Developing, and immature, cognitive mechanisms that characterize childhood make Children particularly vulnerable to the development of fears. Although fears of this age are considered to be a rather normal evolutionary phenomenon, however, a normal child of primary school age suffers from an average of 11-13 strong and often persistent fears. These fears, in addition to the intense subjective discomfort they cause very often, can also interfere significantly with the daily functioning of the child at home, at school, or in the relationship with peers.
It is important to separate childhood fears from childhood phobias.
Their differences depend on the age of children, the way they appear, the frequency and the object or condition that is a phobic stimulus to the child. Therefore, it is also very important for them to be treated by parents and specialists.
As far as childhood fears are concerned, they are often common and normal reactions of children in the face of stimuli or events that are unknown and new to the child and may be an external threat. In other words, fears are associated with situations that can cause concern to the child because he suddenly faces things he does not know. Considering the above, psychologists say that the feeling of fear is necessary because it protects each child in order to avoid risks that are important to ensure his integrity.
Phobia, on the other hand, is a persistent, intense, persistent and irrational fear of a particular object, site, state or activity, which may not be a real danger or threat (eg an animal, school, etc.) that has resulting in a child avoidance behavior and intense subjective inconvenience – the child is keen to avoid what he fears. The child may experience symptoms such as sweating, intense tremor, stomach pain, vomiting, resulting in severely impaired daily functioning.
Until the age of 12, all children may face normal fears for their development, which usually resolve without turning into phobias.
One of the most common fears of pre-school children begins with the child’s beginning in kindergarten as it faces many unknown faces. The child may begin to cry, to refuse to enter the classroom with the other children and not to let his mother leave. This is the so-called “separation anxiety” that occurs naturally from the 7th to the second year of life and refers to the fear of losing care and the protection provided by the main reference person, especially the mother.
Usually, after the second year, it gradually begins to decline, but it may even peak (from pre-school age to 18 years) in response to the separation or threat of loss or even without a cause of extinction. His presence is usually considered to be characterized by the child’s unrealistic concerns about abandonment or rejection due to his separation from the parent who takes care of him and is associated with sleep disturbances and the symptoms of school phobia of childhood denial.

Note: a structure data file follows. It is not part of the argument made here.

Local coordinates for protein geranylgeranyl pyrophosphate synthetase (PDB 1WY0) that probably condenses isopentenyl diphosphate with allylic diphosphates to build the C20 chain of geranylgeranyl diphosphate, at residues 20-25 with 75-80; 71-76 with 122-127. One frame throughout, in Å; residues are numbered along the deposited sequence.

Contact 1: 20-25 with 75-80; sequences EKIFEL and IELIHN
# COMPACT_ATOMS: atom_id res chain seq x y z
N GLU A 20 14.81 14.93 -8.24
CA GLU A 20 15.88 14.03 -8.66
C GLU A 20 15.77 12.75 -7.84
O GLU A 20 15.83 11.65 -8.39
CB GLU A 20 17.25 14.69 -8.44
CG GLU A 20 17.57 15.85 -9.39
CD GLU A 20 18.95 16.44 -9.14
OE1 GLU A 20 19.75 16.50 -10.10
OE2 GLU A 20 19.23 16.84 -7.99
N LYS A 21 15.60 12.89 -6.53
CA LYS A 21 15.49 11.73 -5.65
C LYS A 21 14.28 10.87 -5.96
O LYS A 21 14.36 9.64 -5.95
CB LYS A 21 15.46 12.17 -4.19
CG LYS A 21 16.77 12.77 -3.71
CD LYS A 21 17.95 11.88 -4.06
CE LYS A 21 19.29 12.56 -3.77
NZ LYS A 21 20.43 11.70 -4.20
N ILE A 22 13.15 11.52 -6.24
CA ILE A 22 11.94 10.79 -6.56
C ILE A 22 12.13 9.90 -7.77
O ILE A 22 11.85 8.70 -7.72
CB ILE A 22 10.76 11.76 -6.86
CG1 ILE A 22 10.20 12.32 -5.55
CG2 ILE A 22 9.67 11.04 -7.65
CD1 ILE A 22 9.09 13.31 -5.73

Other fears of children of this age may be darkness, monsters, ghosts. These occur naturally as the child does not yet have the cognitive and emotional maturity to distinguish the real from the imaginary. Sometimes he may be afraid of some natural disasters, such as lightning and earthquakes, as they imagine incomprehensible phenomena. And in these cases children start to cry and ask for support from their mother.
All of the above fears can easily recede as the child grows cognitively and the parents offer proper emotional support and security. At this point the help of the parents is important and necessary so that these fears can not be transformed into phobias. It is necessary for parents to reassure the child and help him cope with them.
Parents who, with all their attitude, help the child to become independent and autonomous, encouraging it where necessary and supporting it at the same time will prevent fears from occurring. On the contrary, parents who inadvertently convey to children over-protection and therefore the inability to cope with situations makes them vulnerable.
Phobias need more methodical treatment. Their difference from the normal fears of childhood lies appearance quality (longer duration and frequency), in children’s reactions (they may experience excessive anxiety with accompanying psychosomatic symptoms and a persistent effort to avoid phobious stimulation); in his / her general adaptation (the child has difficulty in responding to his / her daily routine and can be disrupted); an in dealing with them. They need special treatment by child psychologists as they rarely retreat on their own, and can often be replaced by other phobias (ie, change the phobic stimulus, but remain the basic symptoms of phobia) or generalize in other areas of the child’s life.
The incidence of phobias in the general population of children and adolescents ranges between 2.6% and 9.1%.
Genetic, idiosyncratic and environmental factors contribute to the aetiology. And here it is important to mention the experience of a direct negative experience of the child, for example, the teacher’s voices may contribute to school phobia. Also the connections the child may have between two stimuli that are in fact unrelated. For example, if the earthquake encountered the child in an elevator, it is likely that the child develops claustrophobic reactions. More importantly, it may be the transmission of some phobias by the parents themselves, which usually happens inadvertently and unwittingly. Young children have sensitive antennas and easily retrieve all messages (verbal and non-verbal) that are transmitted by adults.
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